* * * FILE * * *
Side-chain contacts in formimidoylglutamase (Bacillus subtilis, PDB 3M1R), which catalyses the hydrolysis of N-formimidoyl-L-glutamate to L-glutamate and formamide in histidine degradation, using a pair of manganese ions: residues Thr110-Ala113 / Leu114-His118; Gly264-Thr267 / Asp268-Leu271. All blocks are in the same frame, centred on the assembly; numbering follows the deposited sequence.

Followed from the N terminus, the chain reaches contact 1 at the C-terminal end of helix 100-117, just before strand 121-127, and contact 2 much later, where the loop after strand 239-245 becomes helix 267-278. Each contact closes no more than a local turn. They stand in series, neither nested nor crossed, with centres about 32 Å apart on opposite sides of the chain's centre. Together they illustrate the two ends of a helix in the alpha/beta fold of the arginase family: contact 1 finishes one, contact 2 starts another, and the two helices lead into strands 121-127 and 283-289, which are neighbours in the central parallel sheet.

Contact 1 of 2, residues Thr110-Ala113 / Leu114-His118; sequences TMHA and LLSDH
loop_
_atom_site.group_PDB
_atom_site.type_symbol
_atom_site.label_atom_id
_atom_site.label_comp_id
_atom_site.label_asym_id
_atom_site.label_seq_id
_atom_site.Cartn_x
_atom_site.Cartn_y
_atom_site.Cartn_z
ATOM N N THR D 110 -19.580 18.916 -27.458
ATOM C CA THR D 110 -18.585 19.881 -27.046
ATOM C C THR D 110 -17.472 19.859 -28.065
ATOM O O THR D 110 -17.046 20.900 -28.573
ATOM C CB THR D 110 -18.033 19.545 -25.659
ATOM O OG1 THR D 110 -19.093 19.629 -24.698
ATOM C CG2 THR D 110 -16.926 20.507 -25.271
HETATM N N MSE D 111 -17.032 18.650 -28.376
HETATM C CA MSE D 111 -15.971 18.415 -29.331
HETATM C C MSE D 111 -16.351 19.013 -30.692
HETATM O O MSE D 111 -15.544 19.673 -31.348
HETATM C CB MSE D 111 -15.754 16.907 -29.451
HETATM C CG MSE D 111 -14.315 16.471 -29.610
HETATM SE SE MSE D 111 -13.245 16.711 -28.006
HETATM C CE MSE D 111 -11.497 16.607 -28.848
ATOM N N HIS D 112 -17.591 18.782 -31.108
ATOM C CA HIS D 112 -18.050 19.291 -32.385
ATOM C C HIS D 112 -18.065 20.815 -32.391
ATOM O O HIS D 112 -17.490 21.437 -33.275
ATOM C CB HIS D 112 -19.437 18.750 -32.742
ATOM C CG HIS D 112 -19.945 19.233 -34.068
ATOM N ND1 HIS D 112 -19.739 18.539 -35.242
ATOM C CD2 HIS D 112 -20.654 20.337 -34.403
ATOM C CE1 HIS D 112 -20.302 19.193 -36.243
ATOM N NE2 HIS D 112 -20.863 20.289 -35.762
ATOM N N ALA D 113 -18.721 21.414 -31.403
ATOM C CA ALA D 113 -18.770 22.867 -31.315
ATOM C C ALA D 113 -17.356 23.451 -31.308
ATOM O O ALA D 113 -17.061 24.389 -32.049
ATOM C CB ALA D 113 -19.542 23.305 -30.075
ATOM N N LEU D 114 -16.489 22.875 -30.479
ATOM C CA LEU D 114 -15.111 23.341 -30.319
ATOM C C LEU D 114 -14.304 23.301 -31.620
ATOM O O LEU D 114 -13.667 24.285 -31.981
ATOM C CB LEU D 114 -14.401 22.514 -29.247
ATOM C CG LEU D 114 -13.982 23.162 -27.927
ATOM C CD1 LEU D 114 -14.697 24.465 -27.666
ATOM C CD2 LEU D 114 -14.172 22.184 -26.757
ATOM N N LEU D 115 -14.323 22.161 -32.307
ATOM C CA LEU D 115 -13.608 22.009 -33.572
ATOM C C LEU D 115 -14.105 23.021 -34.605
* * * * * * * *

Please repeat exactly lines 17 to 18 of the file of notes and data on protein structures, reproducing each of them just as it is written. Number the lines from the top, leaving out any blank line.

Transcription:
ATOM O O THR D 110 -17.046 20.900 -28.573
ATOM C CB THR D 110 -18.033 19.545 -25.659